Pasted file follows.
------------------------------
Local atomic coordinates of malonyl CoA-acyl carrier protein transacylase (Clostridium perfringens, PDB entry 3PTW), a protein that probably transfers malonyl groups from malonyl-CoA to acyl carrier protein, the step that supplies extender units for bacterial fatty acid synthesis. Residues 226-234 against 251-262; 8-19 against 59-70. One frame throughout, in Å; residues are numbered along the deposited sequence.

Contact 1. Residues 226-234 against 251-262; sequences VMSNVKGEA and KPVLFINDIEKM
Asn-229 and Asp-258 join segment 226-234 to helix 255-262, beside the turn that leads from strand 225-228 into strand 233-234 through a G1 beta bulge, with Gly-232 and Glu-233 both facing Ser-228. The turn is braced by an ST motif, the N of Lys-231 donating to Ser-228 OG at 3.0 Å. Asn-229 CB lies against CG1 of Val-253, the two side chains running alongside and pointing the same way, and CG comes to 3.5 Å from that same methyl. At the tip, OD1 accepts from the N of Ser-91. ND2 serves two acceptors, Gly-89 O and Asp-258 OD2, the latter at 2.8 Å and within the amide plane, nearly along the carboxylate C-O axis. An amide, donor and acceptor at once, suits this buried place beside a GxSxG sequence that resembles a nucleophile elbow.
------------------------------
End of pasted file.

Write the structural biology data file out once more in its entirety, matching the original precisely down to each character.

Local atomic coordinates of malonyl CoA-acyl carrier protein transacylase (Clostridium perfringens, PDB entry 3PTW), a protein that probably transfers malonyl groups from malonyl-CoA to acyl carrier protein, the step that supplies extender units for bacterial fatty acid synthesis. Residues 226-234 against 251-262; 8-19 against 59-70. One frame throughout, in Å; residues are numbered along the deposited sequence.

Contact 1. Residues 226-234 against 251-262; sequences VMSNVKGEA and KPVLFINDIEKM
Asn-229 and Asp-258 join segment 226-234 to helix 255-262, beside the turn that leads from strand 225-228 into strand 233-234 through a G1 beta bulge, with Gly-232 and Glu-233 both facing Ser-228. The turn is braced by an ST motif, the N of Lys-231 donating to Ser-228 OG at 3.0 Å. Asn-229 CB lies against CG1 of Val-253, the two side chains running alongside and pointing the same way, and CG comes to 3.5 Å from that same methyl. At the tip, OD1 accepts from the N of Ser-91. ND2 serves two acceptors, Gly-89 O and Asp-258 OD2, the latter at 2.8 Å and within the amide plane, nearly along the carboxylate C-O axis. An amide, donor and acceptor at once, suits this buried place beside a GxSxG sequence that resembles a nucleophile elbow.